What Is Present at Common Bean Subtelomeres? Large Resistance Gene Clusters, Knobs and Khipu Satellite DNA

  • Richard M
  • Thareau V
  • Chen N
  • et al.
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Abstract

In plants, the largest class of resistance (R) gene encodes nucleotide-binding leucine-rich repeat (NB-LRR) proteins. This multigene family is often organized in clusters of tightly linked genes. In the common bean (Phaseolus vulgaris L.) genome, most of the well-characterized large R gene clusters are not randomly distributed since they are often located at the ends of the linkage groups (LG), suggesting that this location is favorable for R gene proliferation. In addition, terminal knobs (heterochromatic blocks) are present at most chromosome (Chr) ends of P. vulgaris, and we have identified a satellite DNA referred to as khipu that is a component of most of them. Plasticity of subtelomeres has been described in various organisms such as yeast and human but is not well documented in plants. In common bean, the B4 cluster of R gene was shown to derive from the Co-2 R gene cluster through an ectopic recombination between non-homologous chromosomes in subtelomeric regions. These unusual features of common bean genome (subtelomeric localization of large NB-LRR sequences, the presence of terminal knobs, and plasticity of subtelomeres) have been M. M. S. Richard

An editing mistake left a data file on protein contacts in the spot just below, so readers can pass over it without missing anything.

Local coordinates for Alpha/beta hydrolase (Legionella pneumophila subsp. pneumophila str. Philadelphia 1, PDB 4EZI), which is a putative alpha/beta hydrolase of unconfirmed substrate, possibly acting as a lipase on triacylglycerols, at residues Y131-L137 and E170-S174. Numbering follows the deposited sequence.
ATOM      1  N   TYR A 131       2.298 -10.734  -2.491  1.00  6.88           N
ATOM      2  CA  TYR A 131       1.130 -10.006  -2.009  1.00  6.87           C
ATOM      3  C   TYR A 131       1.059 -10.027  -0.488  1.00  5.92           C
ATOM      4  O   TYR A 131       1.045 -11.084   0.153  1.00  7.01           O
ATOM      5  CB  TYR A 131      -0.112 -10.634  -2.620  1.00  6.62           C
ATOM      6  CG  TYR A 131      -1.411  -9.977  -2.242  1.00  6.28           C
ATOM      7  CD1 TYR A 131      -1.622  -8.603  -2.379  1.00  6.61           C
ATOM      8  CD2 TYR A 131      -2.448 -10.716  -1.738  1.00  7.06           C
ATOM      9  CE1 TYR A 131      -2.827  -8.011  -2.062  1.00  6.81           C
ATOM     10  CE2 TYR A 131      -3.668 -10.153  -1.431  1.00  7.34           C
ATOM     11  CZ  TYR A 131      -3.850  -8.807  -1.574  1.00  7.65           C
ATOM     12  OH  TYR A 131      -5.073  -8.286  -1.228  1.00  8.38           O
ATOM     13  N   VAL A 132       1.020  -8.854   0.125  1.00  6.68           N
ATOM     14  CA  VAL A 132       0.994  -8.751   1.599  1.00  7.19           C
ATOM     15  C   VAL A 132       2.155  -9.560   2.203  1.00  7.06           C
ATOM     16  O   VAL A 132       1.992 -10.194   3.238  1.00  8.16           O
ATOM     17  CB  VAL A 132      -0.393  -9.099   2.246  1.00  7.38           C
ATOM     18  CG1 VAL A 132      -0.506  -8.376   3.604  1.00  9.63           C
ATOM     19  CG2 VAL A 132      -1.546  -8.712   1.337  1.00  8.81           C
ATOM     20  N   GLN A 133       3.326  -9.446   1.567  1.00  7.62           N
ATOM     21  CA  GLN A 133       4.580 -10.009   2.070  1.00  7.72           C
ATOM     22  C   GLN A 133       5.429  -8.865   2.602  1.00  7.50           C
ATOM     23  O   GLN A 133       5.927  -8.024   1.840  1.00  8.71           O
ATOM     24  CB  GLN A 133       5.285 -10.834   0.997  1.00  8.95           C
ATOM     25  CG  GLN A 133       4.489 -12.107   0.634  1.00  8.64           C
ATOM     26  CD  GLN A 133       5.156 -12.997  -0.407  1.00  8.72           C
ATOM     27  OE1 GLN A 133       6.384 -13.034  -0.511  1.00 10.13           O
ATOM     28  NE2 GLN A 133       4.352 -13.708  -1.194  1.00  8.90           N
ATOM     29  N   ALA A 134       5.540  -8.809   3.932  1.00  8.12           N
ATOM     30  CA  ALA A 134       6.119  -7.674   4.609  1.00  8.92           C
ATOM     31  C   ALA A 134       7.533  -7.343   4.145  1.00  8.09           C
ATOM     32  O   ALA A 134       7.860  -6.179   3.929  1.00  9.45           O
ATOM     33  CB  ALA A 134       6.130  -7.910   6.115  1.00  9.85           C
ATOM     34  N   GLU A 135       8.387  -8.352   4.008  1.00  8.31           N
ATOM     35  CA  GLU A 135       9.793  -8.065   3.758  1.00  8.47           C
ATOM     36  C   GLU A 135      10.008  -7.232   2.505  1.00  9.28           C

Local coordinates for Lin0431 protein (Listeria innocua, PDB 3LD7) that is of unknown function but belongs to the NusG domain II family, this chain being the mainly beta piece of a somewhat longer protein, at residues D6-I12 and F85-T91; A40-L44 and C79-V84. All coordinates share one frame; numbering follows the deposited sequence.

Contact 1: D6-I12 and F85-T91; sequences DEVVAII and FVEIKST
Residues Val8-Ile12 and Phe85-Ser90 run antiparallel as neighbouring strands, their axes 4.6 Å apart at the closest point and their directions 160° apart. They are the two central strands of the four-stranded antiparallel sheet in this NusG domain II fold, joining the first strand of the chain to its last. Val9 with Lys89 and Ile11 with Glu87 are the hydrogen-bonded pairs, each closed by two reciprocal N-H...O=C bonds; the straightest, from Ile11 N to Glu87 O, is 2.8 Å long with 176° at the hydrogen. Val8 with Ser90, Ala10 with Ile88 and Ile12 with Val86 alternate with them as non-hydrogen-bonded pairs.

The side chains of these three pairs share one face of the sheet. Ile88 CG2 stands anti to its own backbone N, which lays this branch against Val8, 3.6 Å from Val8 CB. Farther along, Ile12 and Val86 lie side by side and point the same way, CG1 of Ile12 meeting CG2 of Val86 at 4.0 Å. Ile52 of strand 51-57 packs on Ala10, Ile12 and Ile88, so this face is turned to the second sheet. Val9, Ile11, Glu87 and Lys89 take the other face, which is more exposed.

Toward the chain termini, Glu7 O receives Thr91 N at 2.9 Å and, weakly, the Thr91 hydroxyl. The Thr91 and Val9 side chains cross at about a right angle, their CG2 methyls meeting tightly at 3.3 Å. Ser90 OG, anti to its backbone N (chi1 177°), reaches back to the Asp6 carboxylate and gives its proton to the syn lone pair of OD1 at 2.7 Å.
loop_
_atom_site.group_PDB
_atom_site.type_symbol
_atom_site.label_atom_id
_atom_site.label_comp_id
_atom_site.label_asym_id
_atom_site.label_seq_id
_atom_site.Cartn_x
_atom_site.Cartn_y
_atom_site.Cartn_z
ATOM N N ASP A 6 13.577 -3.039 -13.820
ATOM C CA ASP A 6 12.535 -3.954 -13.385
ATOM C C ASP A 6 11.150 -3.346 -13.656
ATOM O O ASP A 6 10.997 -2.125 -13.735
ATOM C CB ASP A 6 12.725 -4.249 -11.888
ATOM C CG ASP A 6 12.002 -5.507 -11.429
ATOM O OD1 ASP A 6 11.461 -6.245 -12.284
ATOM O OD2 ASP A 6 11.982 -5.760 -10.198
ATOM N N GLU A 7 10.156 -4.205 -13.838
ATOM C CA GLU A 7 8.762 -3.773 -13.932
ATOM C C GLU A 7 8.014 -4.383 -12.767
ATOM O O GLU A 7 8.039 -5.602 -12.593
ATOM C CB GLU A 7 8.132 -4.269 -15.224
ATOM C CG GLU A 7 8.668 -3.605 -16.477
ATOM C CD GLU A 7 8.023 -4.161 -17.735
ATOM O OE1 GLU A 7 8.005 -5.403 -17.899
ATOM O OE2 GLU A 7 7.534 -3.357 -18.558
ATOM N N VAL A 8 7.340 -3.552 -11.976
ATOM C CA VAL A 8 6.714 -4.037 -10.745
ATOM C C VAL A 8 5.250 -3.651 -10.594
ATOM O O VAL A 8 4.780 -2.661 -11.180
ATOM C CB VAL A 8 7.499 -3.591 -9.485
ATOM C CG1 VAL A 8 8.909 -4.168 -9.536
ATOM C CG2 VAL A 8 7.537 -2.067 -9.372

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Richard, M. M. S., Thareau, V., Chen, N. W. G., Meziadi, C., Pflieger, S., & Geffroy, V. (2017). What Is Present at Common Bean Subtelomeres? Large Resistance Gene Clusters, Knobs and Khipu Satellite DNA (pp. 187–199). https://doi.org/10.1007/978-3-319-63526-2_9

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